Based on a famous 1953 Marathinovel by Vyankatesh Madgulkar, who also scripted, "The Village Had No Walls" is an expertly directed story of a green young teacher living and working in a shepherd's village in the Maharashtra desert in the '40s. Basically familiar plot is handled here with style and wit, and pic could make a good TV pickup in addition to pepping up Indian film programs.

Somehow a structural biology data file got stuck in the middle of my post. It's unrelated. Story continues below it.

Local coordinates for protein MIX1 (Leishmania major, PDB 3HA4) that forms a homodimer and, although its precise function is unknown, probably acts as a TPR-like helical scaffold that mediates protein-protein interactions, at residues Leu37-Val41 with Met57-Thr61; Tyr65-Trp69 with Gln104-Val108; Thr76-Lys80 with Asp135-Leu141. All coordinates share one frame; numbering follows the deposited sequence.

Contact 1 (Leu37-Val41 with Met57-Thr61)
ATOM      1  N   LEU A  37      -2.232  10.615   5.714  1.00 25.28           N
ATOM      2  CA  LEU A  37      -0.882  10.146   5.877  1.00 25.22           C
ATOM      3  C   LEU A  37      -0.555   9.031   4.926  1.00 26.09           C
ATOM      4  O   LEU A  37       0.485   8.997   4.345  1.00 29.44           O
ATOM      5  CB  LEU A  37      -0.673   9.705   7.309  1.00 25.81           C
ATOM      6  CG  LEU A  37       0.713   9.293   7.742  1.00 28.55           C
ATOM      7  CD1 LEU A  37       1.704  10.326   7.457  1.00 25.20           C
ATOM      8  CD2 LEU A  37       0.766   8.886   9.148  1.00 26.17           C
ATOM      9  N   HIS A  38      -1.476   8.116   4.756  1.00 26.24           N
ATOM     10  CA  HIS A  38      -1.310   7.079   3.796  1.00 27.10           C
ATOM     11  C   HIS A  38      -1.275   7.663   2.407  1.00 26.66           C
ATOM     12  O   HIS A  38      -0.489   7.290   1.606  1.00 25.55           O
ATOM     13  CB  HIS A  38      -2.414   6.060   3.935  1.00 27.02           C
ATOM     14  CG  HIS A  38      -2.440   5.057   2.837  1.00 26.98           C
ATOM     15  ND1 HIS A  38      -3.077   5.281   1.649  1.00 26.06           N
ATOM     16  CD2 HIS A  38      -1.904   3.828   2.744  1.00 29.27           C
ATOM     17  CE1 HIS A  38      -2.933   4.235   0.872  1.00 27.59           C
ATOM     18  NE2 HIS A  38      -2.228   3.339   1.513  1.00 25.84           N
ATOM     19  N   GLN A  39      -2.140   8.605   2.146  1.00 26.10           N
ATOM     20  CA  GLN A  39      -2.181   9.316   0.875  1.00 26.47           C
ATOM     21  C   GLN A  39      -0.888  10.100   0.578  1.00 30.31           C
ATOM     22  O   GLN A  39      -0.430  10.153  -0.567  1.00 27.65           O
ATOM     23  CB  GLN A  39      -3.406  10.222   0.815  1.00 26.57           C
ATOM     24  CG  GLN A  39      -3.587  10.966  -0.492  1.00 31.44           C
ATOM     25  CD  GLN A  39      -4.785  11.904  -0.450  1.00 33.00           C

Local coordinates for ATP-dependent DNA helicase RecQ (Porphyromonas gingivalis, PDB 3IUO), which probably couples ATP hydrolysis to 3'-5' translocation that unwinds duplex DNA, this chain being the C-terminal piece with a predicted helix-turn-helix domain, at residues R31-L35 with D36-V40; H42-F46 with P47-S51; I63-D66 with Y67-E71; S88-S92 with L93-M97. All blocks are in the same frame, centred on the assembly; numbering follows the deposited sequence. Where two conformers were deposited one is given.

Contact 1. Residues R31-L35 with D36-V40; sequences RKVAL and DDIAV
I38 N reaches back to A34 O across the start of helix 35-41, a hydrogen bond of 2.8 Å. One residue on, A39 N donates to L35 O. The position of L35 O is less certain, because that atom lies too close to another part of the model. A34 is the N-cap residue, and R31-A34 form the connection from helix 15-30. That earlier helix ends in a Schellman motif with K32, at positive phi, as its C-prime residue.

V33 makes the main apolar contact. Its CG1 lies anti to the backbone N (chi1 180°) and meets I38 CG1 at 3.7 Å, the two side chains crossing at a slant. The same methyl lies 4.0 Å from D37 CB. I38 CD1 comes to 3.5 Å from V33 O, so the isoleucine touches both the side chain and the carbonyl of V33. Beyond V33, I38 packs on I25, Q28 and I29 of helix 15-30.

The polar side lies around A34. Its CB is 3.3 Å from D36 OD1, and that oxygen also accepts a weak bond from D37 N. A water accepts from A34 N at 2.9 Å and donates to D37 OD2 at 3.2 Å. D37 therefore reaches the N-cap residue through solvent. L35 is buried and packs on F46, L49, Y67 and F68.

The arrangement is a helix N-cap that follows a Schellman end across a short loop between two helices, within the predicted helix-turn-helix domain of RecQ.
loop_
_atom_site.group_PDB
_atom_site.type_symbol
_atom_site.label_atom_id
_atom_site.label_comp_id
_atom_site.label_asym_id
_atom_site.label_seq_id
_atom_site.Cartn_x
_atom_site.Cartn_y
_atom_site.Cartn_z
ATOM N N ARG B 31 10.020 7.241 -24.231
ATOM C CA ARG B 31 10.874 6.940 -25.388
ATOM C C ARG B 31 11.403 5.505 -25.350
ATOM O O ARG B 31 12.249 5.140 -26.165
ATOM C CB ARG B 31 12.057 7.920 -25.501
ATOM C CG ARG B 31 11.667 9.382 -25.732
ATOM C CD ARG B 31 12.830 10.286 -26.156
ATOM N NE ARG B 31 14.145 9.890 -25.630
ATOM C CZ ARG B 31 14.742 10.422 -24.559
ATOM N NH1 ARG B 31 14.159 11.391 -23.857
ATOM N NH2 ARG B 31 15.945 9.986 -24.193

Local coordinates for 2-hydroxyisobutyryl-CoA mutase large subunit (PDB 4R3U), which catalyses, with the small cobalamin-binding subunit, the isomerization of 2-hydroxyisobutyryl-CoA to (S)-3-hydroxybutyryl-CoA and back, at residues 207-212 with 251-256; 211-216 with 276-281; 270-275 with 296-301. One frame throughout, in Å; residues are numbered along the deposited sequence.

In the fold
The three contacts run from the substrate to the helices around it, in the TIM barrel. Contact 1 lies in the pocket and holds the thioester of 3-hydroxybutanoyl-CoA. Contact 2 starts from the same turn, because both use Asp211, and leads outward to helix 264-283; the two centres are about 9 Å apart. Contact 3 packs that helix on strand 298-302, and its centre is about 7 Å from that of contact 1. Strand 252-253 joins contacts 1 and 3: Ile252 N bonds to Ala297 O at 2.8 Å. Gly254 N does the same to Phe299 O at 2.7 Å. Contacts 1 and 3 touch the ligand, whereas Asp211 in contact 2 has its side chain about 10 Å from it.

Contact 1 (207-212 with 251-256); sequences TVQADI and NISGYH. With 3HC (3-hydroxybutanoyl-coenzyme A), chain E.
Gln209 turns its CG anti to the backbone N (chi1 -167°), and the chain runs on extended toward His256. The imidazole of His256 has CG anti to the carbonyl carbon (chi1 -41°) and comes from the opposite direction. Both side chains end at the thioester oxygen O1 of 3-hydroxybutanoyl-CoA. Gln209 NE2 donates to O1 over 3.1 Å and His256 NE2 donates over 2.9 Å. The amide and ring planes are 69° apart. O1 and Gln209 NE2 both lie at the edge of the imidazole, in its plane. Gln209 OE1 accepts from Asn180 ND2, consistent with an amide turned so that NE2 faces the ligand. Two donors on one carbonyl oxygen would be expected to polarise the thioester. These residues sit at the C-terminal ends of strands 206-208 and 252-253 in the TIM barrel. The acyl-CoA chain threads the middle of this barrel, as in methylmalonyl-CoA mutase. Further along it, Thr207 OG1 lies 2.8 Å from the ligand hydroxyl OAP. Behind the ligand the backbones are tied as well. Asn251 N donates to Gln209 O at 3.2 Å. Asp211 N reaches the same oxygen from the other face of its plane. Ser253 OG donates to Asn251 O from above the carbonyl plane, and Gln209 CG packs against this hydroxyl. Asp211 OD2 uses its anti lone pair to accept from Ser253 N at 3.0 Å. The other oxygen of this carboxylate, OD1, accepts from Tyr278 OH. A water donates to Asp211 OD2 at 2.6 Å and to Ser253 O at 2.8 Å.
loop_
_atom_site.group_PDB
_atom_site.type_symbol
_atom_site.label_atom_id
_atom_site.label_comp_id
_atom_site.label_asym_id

Based on a famous 1953 Marathinovel by Vyankatesh Madgulkar, who also scripted, “The Village Had No Walls” is an expertly directed story of a green young teacher living and working in a shepherd’s village in the Maharashtra desert in the ’40s. Basically familiar plot is handled here with style and wit, and pic could make a good TV pickup in addition to pepping up Indian film programs.When a young stranger in city clothes (Chandrakant Kulkarni) first appears at the village gate, he’s told the locals don’t cotton to teachers. Befriended by an old man (Chandrakant Madrey) and his veiled granddaughter (Adhishi Athray), he settles in at the schoolhouse, but it takes time to round up pupils, who are used by their parents to watch the flocks. His lofty ideals take a further drubbing when he wins the villagers’ confidence: They turn him into an errand boy, which leads to some embarrassing situations. Some hair-raising local customs are depicted — like punishing adulterers with banishment and illicit lovers with death. Only obscure point for Western auds will be the role that caste plays in affairs. Film is full of touching and humorous moments that cast light on the customs and thinking of the time. Director Amol Palekar has a sensitive feel for landscape and faces, working them into striking pictorial compositions with the help of Debu Deodhar’s high-quality widescreen lensing. Cast is serviceable and pacing is good, but the sheer number of incidents crammed into the film take it out past the two-hour mark.